The most valuable thing about behavioural economics

Issue 29 | December 2013

The most valuable thing about behavioural economics is the name.

Rory Sutherland, Vice-Chairman Ogilvy & Mather UK

About a year ago I had lunch with the splendid Steve Henry. He recalled an evening spent sitting in the offices of HHCL in 1994 waiting for the advertising campaign to break for Ronseal Quick Drying Woodstain.

I am sure most of you will remember this advertisement for giving us “ It does exactly what it says on the tin.” Years later, you still hear everyone from political commentators to taxi drivers using the phrase.

In fact, according to the sentence’s own Wikipedia entry (yes, truly), “Such is the phrase’s ubiquity in the UK that in a 2011 BBC News report concerning the copyrighting of phrases and expressions, a copyright expert expressed surprise that Ronseal used such a common, everyday phrase in their advertising.”

In fact the campaign is still running today, and the copyright is still owned by the Sherwin-Williams company, who manufacture Ronseal.

Back on that fateful evening, however, the group at HHCL were not sitting there awaiting plaudits from consumers or from the advertising industry. They had their heads in their hands, and were sitting silently despairing in Steve’s office. “This is it; we’re all finished” would have been the phrase that captured the prevailing mood. They assumed that the campaign would expose them to such widespread peer-group ridicule they would never win any business again.

I like this story on many levels. For one thing it shows that successful, long-running advertising ideas cannot always be spotted in advance, even by the people who create it.
In fact I think it shows more than that: great advertising will sometimes be seen as slightly embarrassing in advance because the very “burr of singularity” which makes it noticeable and charming on casual viewing is something which seems irritating or absurd when subject to the kind of deep rational analysis to which its creators or backers subject it 1.

But there is another reason I love the Ronseal campaign. Which is that it does that wonderfully rare and beautiful thing: by creating a phrase – a meme, you might call it – you can change the way people think, decide and behave.

“BO” and “Athlete’s Foot” were both advertising coinages which, by creating a name for a problem, made mental room for a solution to be sold. More altruistically, perhaps, so was the phrase “Designated Driver”. A group of experts realised that creating a behaviour is made much more difficult when there is no ready name for it: they therefore invented the phrase “Designated Driver” or “DD” realising that, by creating a name you would imply a norm. Film-makers and scriptwriters for Hollywood soap-operas and sitcoms were encouraged to incorporate the phrase in their plots. And suddenly the question “Who’s the DD?” became a normal one to ask when setting out by car for an evening on the lash.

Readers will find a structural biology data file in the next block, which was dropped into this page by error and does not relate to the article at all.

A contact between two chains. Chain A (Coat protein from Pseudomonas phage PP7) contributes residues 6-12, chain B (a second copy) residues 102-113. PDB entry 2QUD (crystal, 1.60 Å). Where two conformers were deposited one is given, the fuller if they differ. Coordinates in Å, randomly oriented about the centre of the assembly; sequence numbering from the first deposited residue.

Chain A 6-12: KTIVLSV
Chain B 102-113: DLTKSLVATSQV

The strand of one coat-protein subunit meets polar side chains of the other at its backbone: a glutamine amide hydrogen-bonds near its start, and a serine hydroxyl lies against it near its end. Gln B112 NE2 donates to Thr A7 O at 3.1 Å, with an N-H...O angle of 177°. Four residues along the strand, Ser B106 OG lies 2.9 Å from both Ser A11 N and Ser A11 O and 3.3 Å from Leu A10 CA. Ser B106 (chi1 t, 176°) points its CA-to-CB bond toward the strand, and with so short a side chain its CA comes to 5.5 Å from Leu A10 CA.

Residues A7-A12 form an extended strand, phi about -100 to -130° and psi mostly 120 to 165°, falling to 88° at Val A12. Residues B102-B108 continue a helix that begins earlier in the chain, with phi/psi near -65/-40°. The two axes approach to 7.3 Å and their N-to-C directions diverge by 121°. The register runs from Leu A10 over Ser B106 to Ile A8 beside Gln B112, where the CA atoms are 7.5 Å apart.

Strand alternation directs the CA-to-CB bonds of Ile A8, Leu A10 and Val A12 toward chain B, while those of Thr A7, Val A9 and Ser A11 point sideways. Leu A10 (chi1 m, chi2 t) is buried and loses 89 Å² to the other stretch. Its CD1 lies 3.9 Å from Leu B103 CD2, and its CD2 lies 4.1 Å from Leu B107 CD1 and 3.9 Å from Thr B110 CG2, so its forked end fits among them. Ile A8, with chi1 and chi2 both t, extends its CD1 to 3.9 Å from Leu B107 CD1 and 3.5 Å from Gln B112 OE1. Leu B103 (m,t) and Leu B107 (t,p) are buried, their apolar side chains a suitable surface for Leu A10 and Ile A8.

The Dutch arguably went one better. They created the name Bob – an acronym for Bewust Onbeschonken Bestuurder or “deliberately sober driver”. Who is going to be Bob tonight?

There is a (much debated) academic theory underlying this. It is known as the Sapir-Whorf hypothesis or simply Whorfianism, and is closely related to the idea of Linguistic Relativity. Although some people dispute the stronger forms of this hypothesis, there is ample evidence that our vocabulary (or lack of it) can either enable or limit our thinking. The ancient Greeks seemed to have no word for “blue” which led to bizarre Homeric epithets such as “the wine-dark sea”. Russians, by contrast, have two different words for “blue” and Russian-speakers seem to be notably better at distinguishing between different shades of blue as a result 2.

We tend not to notice the effects of Linguistic Relativity. But it is vitally important. Think how difficult it was to criticise or demonise homophobia, say, before the word itself existed. How difficult was it to move to a smaller house on retirement before someone invented the phrases “downsizing” and “empty nesters”. Suddenly these two words allow you to move somewhere smaller while positioning the decision as a choice, not a compromise.

And it is for all these reasons that I welcome the invention of the phrase “Behavioural economics.” To be honest, we did not need the phrase – a more accurate phrase would be “behavioural science” or even just “psychology”. But its invention is vitally important to everyone in marketing. Because it allows us to describe what we do using the language of a science which even the most numerically obsessed CFO has to take seriously.